Just as people change due to circumstances, enlightenment or catharsis, people can change again and again. 

In 1924, knowing he was not going to live long, he wrote a letter to a priest friend, retracting all his anti-Friar stances and wishing to die back in the folds of the Church. 

Wenceslao Retana may have been forgotten and his collection and that of Tabacalera’s may been blown to smithereens. But his Aparato, would allow us to search for those no longer be available at the National Library. The Ortigas Foundation Library has some as well as other libraries here and throughout the world. Ironically the Library of Congress would have much of the collection. 

Despite his early erroneous views, we owe a debt of gratitude to Retana. 

The historian Ramon Echeverria wrote in the foreward to the reprint of Pedro Chirino’s The Philippines in 1600 that the early accounts of priests in the Tabacalera collection was no mere accounting of people’s features, dress,practices, rituals, flora and fauna. “We, the readers today, …see more. We see the beginnings of an historic transformation. An indigenous society, vaguely recognizable as ancestral to our own, is under the catalytic and cohesive influences of a new faith and a different culture being transmuted, for better or for worse, into something he can unhesitatingly recognize as Filipino.”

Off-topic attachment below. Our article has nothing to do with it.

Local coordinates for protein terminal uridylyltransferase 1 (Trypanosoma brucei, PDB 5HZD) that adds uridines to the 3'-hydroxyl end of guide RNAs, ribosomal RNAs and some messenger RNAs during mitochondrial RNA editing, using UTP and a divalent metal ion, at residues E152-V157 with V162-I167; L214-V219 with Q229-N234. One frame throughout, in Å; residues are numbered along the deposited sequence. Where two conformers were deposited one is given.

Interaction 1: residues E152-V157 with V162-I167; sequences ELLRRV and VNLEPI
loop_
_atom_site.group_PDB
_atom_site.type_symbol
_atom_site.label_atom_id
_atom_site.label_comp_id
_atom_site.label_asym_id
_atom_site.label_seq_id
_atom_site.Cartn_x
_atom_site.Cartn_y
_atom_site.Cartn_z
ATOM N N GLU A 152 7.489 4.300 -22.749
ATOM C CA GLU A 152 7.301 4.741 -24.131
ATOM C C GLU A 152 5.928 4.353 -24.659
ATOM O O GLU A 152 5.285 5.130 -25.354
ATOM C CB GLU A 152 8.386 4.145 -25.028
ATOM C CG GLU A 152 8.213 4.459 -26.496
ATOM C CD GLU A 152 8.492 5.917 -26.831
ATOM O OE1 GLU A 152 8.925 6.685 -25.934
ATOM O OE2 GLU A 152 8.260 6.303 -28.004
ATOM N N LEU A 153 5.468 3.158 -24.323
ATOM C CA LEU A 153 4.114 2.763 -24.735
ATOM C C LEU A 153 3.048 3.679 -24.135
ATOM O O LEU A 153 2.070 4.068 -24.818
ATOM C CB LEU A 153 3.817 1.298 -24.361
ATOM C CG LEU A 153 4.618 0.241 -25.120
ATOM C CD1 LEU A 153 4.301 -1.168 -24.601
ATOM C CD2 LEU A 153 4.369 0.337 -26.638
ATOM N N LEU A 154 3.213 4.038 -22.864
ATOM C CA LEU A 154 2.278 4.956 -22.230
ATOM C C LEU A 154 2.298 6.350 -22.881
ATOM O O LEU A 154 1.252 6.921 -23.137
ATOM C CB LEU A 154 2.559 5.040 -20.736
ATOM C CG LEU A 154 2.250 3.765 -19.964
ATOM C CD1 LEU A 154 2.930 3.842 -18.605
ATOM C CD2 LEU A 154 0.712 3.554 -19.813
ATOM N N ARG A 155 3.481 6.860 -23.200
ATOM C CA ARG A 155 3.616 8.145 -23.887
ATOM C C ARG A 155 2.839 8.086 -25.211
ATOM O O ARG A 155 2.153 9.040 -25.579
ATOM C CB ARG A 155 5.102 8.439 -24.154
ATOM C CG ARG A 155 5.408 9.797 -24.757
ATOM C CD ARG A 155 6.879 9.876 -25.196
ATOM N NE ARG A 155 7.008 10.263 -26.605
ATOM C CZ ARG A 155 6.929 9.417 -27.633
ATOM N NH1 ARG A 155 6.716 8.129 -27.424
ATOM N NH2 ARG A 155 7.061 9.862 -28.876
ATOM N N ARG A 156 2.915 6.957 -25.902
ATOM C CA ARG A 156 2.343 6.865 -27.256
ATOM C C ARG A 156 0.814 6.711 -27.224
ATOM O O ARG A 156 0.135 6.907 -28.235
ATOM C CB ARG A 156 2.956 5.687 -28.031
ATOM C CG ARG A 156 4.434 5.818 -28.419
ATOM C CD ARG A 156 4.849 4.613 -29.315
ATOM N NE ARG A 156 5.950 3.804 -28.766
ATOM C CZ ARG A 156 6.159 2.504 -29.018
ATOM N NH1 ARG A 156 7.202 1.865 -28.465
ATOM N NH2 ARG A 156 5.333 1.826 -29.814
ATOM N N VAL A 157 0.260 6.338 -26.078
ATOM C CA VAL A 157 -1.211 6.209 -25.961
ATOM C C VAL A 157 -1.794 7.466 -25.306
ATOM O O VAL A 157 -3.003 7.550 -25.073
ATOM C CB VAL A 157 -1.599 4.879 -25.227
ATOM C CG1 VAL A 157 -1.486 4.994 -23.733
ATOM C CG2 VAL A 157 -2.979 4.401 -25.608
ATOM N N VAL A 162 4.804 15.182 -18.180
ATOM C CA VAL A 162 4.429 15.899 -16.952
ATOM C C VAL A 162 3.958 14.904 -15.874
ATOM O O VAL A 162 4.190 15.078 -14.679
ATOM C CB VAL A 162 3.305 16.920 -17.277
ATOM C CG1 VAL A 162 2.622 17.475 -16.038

Going through the Aparato, one realizes how little we have translated, read, dissected and learned from the thousands more sources of books that over a hundred years ago, Retana had already read, cited, reviewed and commented on. Retana’s legacy to a people and their aspirations he alternately loathed and later loved was to know who we are.